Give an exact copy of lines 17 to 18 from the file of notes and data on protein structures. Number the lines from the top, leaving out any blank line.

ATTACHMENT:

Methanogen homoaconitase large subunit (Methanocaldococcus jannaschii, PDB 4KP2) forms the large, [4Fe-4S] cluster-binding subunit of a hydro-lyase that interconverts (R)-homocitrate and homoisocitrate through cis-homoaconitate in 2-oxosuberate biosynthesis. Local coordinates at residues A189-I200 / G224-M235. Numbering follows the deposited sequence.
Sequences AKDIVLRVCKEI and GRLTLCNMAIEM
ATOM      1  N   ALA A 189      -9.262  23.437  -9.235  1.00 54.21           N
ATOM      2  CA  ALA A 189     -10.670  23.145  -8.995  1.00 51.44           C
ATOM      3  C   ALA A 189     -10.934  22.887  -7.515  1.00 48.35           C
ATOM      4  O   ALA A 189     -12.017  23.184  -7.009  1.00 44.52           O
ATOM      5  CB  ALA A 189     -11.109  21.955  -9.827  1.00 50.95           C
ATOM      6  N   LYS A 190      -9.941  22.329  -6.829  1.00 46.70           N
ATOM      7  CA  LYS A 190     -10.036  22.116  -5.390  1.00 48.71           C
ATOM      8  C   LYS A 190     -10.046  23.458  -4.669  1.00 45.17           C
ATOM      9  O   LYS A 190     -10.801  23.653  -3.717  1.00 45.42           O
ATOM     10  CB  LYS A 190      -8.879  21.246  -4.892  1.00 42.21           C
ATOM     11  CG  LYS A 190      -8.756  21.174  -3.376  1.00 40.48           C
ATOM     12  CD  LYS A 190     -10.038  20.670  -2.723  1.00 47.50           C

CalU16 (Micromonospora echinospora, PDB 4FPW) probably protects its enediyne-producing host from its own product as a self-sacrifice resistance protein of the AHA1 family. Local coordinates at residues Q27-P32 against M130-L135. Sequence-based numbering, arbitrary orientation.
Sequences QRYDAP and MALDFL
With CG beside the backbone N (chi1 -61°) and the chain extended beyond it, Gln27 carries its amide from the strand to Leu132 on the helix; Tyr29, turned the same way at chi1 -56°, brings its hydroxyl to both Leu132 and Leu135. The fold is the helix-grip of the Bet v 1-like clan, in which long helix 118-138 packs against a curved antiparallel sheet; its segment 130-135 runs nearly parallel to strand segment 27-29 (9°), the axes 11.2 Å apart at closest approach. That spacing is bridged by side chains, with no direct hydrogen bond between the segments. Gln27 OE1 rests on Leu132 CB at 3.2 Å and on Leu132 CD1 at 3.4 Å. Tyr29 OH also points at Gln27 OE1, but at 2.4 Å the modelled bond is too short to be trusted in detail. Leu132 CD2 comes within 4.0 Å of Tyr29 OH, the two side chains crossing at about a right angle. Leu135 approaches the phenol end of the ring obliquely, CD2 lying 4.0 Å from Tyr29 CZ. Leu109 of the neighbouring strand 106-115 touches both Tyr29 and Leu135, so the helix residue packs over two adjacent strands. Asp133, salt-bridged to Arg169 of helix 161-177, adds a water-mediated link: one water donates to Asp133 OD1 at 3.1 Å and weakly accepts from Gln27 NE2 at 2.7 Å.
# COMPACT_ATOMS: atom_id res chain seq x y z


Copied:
With CG beside the backbone N (chi1 -61°) and the chain extended beyond it, Gln27 carries its amide from the strand to Leu132 on the helix; Tyr29, turned the same way at chi1 -56°, brings its hydroxyl to both Leu132 and Leu135. The fold is the helix-grip of the Bet v 1-like clan, in which long helix 118-138 packs against a curved antiparallel sheet; its segment 130-135 runs nearly parallel to strand segment 27-29 (9°), the axes 11.2 Å apart at closest approach. That spacing is bridged by side chains, with no direct hydrogen bond between the segments. Gln27 OE1 rests on Leu132 CB at 3.2 Å and on Leu132 CD1 at 3.4 Å. Tyr29 OH also points at Gln27 OE1, but at 2.4 Å the modelled bond is too short to be trusted in detail. Leu132 CD2 comes within 4.0 Å of Tyr29 OH, the two side chains crossing at about a right angle. Leu135 approaches the phenol end of the ring obliquely, CD2 lying 4.0 Å from Tyr29 CZ. Leu109 of the neighbouring strand 106-115 touches both Tyr29 and Leu135, so the helix residue packs over two adjacent strands. Asp133, salt-bridged to Arg169 of helix 161-177, adds a water-mediated link: one water donates to Asp133 OD1 at 3.1 Å and weakly accepts from Gln27 NE2 at 2.7 Å.
# COMPACT_ATOMS: atom_id res chain seq x y z